Oil country hot line
Nov. 2001 Vol. 222 No. 11 Hot Line Oil price volatile due to OPEC’s ambiguity The market was in disarray earlier last month following a
Oil price volatile due to OPEC’s ambiguity
The market was in disarray earlier last month following a rumor that OPEC supposedly was to hold an urgent meeting before its extraordinary November 14 date. However, trading stabilized after OPEC’s Secretary General Ali Rodriguez dismissed reports that the group planned to hold an emergency meeting to discuss slumping crude prices. Analysts claim that oil prices have slumped by about 20% since the September 11 attacks on the U.S. OPEC’s President, Algerian oil minister Chakib Khelil said, despite falling prices, the oil cartel is reluctant to cut output before any U.S. military action which could have a major impact on prices. Under a price-stability mechanism, the cartel can instigate a 500,000-bpd supply cut if oil prices remain below the $22 – 28 target range. Output cuts to date total 3.5 million bopd.
U.S. House approves oil reserve resolution
U.S. military retaliation against Afghanistan has created new concerns about energy security, thus initiating talks for the government to approve a resolution formally urging that more oil be pumped into the Strategic Petroleum Reserve (SPR), expanding it to its full capacity. Supporters of the resolution said this is an ideal time to buy oil for the reserve because of declining prices. Although there are no committed funds for additional crude purchases, bringing the SPR (which is to be used in case of an interruption of oil supplies) to its full capacity would cost about $6 billion over several years. Meanwhile, a House panel gave an initial approval for extending liability relief to the nuclear industry. The liability relief supporters say the measure is essential for the future of the nuclear industry, which provides 20% of the nation’s electricity. Under the law, the industry is liable up to $9.5 billion for damages from a nuclear accident. Critics say the amount allotted is insufficient, and taxpayers would have to foot too much of the remainder of the bill.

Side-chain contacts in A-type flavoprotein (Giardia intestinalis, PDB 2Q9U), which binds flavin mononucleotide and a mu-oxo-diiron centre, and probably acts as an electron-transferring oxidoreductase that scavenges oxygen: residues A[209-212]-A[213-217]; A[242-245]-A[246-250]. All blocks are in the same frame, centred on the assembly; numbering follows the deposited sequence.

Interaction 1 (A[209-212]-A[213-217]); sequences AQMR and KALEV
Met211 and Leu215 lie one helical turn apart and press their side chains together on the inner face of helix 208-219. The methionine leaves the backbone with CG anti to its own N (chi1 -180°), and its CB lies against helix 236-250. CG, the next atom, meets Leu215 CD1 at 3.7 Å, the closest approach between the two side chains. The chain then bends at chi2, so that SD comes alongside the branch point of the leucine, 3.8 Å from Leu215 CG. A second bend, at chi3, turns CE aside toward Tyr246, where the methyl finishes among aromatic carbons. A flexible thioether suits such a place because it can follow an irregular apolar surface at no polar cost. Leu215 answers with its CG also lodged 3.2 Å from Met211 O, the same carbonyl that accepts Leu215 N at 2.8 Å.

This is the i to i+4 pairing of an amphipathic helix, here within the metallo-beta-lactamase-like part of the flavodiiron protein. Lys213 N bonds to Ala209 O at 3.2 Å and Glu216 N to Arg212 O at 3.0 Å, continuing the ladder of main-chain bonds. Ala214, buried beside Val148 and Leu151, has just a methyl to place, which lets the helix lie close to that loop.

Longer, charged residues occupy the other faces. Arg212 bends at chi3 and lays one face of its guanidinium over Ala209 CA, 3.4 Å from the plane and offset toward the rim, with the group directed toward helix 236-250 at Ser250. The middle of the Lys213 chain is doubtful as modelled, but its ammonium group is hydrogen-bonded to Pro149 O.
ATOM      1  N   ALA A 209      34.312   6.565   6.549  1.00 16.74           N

Act of terror sparks added security on rigs
In the wake of U.S. terror attacks, Norway has placed fighter jets at strategic bases to act as a potential defense for North Sea installations. The Aftenposten reports that jets have been sent to Sola air base outside Stavanger and at Rygge south of Oslo. The jets are on stand-by to react to any possible terrorist attacks and defend rigs, along with other potential targets in the cities. Also, Mexico has increased security at drilling platforms. The navy and defense departments said airplanes, helicopters and boats, as well as land patrols, were engaged in around-the-clock increased security at petroleum sites. The Attorney General’s Office announced new offices have been created that will focus on arms trafficking, terrorism and people smugglers. In fact, increased arrests have been made of illegal immigrants from the Middle East crossing into Mexico from Central America, presumably on their way to the U.S.
African expulsion and licensing activity